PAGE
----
By: Patrick Ungashick
If your exit strategy is to sell your company one day for the maximum value (perhaps as soon as possible once the COVID-19 recession is over?), then it is essential to track your company's EBITDA accurately. (Read our previous article about EBITDA and how it directly impacts your company's valuation at the sale.) However, the COVID-19 pandemic and economic recession have significantly altered many companies' financial results and condition. The virus is causing many companies to experience "abnormal" changes to revenue, costs, margins, labor, debt, and other financial and operational factors. Many companies are experiencing negative changes such as lost revenue and profits due to the virus' impact, while others are experiencing positive demand for their products and services. Either way, the virus is altering many company's financial results, which means adjusting the EBITDA. Some of the changes are temporary (non-recurring) and expected to revert to pre-COVID-19 conditions at some point in the future. Other changes may be more permanent.
When you decide to sell your company, it will be crucial to have accurately tracked your EBITDA and its changes through these unusual and unprecedented times. Potential buyers will want to know how COVID-19 impacted your company's financial performance. They will also want to be able to clearly and readily convert your company's financial results to show how the company likely would have performed during normal operations and market conditions. Because buyers typically ask for five years of historical financial reports, it is essential to track EBITDA now whether you aspire to sell your company quickly or anytime within the next five or so years.
There are many ways COVID and the recession may be creating unusual changes within your company's financial results. Below are some of the more common issues that you and your management team may need to address:
- Temporary Increases / Decreases to Revenue or Profits
Due to COVID-19, some companies may see a surge in demand for their products leading to an increase in revenue and profits. Examples might include companies dealing with products or services in the following areas: medical and health, cleaning and sanitary, home entertainment, transportation, and delivery services, and other industries. Conversely, other companies may be experiencing a reduction in the demand for their products or services, leading to lost revenue and profits. Examples include markets such as hospitality and leisure, travel, luxury goods or services, and others. In these situations, you and your team should monitor demand, revenue, and profits to identify how much, of the lost or increased volume, relates to the current conditions and is not expected to continue after the virus and recession have passed.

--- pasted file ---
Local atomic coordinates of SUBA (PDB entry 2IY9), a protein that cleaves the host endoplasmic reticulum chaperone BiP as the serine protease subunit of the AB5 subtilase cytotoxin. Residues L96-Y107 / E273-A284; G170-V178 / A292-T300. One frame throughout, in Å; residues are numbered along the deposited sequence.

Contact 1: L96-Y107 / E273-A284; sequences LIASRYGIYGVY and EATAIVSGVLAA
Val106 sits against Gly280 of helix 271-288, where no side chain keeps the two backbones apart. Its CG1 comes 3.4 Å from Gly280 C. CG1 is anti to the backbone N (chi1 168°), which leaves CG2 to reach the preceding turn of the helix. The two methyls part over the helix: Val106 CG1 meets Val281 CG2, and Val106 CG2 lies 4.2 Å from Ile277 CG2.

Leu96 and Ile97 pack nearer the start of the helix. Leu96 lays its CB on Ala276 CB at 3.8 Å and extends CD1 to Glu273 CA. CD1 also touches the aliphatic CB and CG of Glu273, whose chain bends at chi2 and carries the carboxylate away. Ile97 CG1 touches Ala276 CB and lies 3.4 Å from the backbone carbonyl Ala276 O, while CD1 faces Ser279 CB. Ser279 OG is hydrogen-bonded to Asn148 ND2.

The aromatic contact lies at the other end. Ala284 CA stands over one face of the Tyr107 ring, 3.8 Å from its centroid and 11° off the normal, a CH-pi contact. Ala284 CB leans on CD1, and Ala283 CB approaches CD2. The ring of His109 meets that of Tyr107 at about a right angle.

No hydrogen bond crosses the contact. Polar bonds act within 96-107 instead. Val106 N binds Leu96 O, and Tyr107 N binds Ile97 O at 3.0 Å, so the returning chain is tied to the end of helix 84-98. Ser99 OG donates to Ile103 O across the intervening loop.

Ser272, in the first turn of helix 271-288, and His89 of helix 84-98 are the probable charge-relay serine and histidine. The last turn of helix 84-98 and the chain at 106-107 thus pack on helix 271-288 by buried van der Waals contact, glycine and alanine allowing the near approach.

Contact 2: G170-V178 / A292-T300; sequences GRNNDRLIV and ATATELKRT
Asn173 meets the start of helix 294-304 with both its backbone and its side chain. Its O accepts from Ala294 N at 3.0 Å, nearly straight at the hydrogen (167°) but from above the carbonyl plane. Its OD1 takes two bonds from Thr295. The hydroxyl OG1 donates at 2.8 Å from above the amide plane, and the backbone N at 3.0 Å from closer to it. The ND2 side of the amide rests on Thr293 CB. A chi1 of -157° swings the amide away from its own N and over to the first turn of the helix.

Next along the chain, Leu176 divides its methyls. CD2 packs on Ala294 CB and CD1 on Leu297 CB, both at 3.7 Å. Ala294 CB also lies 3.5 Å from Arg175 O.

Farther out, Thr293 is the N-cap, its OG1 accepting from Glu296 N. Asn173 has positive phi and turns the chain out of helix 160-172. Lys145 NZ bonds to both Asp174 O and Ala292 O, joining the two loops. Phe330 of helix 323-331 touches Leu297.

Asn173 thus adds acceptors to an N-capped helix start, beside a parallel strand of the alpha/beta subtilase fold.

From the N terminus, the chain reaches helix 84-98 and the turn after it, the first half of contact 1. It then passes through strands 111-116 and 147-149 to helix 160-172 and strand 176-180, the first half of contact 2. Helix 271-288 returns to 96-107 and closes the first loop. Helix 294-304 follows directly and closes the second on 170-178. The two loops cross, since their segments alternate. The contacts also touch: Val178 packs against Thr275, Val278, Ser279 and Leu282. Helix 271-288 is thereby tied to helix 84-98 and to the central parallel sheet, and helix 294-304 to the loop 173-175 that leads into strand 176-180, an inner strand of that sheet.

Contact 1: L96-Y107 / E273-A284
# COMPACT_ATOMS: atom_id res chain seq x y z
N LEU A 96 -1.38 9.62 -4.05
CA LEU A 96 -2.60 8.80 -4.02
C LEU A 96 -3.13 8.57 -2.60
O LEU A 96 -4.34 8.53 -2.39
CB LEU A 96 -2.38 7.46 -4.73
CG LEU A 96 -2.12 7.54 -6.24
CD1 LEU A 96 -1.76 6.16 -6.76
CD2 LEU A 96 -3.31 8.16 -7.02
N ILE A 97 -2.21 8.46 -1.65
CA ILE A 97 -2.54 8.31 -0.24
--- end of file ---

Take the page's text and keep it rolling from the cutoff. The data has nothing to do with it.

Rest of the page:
- Business Facility Disruption
Many companies were forced to close facilities such as offices, manufacturing plans, distribution centers, etc. due to COVID-19. These disruptions likely result in lost EBITDA. Owners and their management teams should, track any business disruptions and document the duration and root causes, to facilitate analysis of the company's financial results for the periods before and after the relevant shutdown. Additionally, track operating expenses that were reduced or not incurred when determining the normalized EBITDA.
- Expenses to Support Remote Work